Brain Implants Could Give People Perfect Memories And Night Vision

Computer chips aren't just for your laptop and phone anymore. Doctors are implanting these technologies in our brains to restore sight to the blind and hearing to the deaf. [Click on image to enlarge].

Soon, they could give people super senses and radically improved memory and focus.

"Brain implants today are where laser eye surgery was several decades ago," write Gary Marcus, an NYU professor of psychology, and Christof Koch, chief scientific officer of the Allen Institute for Brain Science in Seattle, in a recent essay for The Wall Street Journal.

Brain implants, also called neuroprosthetics, are used to restore hearing and vision loss, but as our technology and brain knowledge improve, the applications will become almost infinite.

They are "not risk-free and make sense only for a narrowly defined set of patients — but they are a sign of things to come," Marcus and Koch say.

Here's an overview of what brain implants do and how they might be used to create superhumans.
What Brain Implants Already Do:Restore Hearing.

More than 300,000 people already use a brain implant called a cochlear implant. This common neuroprosthetic replaces the malfunctioning ear to restore hearing for certain deaf people.

It captures sound with a microphone and then stimulates the auditory nerve through electrodes, allowing the brain to approximate hearing.

This isn't exactly like normal hearing, but it gives a deaf person the ability to perceive sound and helps them identify speech. In this video, a deaf woman hears herself laugh for the first time after her implant is turned on:
https://www.youtube.com/watch?v=LsOo3jzkhYA&feature=player_embedded
Control Tremors

Thousands of Parkinson's patients use a neuroprosthetic to lessen tremors and rigid movement.

A small electrode runs from a pacemaker-like battery pack underneath their skin (batteries need to be replaced every two to three years) through a small hole in their skull, where it stimulates pathways in the brain that help control motion. When this electrical stimulation happens, it helps reduce, and can even eliminate, Parkinson's symptoms, although it doesn't stop the disease from getting worse.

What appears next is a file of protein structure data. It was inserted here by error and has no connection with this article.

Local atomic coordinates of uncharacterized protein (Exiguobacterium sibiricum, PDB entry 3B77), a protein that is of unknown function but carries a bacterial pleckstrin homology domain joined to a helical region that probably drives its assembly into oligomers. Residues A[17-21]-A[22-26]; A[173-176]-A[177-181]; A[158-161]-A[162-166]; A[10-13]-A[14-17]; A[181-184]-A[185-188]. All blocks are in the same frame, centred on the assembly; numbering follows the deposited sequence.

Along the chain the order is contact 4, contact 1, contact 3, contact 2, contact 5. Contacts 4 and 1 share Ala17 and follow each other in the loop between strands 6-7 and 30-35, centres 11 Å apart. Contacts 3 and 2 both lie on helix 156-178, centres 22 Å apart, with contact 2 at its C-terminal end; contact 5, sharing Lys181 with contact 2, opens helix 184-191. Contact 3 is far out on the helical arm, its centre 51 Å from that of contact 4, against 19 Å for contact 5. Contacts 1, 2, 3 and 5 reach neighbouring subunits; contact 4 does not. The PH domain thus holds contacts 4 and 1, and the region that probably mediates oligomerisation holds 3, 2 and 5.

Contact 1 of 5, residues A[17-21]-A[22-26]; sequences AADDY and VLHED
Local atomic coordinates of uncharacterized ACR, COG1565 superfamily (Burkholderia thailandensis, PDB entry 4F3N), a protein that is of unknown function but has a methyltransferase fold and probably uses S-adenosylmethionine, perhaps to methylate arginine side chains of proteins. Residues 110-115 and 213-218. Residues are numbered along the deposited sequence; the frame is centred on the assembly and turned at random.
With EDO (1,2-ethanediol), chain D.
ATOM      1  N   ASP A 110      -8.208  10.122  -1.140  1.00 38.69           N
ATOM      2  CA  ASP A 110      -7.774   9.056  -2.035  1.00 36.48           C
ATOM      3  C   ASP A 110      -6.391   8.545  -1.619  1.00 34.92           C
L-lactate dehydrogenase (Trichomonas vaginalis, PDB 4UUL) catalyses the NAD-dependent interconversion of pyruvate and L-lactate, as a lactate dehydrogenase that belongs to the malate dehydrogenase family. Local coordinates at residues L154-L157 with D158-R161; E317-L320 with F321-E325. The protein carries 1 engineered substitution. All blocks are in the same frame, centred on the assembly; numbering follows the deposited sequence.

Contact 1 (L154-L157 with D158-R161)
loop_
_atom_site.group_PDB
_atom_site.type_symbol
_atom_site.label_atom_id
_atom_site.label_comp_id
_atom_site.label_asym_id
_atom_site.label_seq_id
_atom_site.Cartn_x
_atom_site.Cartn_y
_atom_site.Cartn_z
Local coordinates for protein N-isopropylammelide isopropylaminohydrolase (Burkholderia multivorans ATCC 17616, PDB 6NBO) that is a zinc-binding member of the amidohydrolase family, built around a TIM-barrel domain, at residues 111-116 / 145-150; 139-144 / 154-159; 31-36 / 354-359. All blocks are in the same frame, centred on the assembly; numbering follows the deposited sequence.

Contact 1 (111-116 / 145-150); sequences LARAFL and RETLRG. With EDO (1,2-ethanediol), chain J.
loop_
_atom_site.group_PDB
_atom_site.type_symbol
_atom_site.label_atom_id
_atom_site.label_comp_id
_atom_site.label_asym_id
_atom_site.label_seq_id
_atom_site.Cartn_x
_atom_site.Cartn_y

Restore Vision:

A retinal implant under development, similar to the recently approved Second Sight one.

Last year the FDA approved a retinal implant that will restore the ability to perceive shapes and motion for people blinded by advanced retinitis pigmentosa, the late stage of a genetic condition that causes a gradual vision loss in about 1 in 4,000 people in the U.S.

The device, made by Second Sight, involves 60 electrodes that make up a "retinal prosthesis." A small video camera and processing unit mounted on a set of glasses transmit data wirelessly to the electrodes in the retina.

What Brain Implants Could Do In The Future

The implants above are used to restore function lost to disease, but they could be used to enhance function, too. Eventually, neuroprosthetics will do the things of science fiction — quick learning, memory processing, language translation, night vision, and more.

Read more: http://www.businessinsider.com/brain-implants-will-give-us-superpowers-2...

Read more: http://www.businessinsider.com/brain-implants-will-give-us-superpowers-2...
Read more: http://www.businessinsider.com/brain-implants-will-give-us-superpowers-2...

Read more: http://www.businessinsider.com/brain-implants-will-give-us-superpowers-2...

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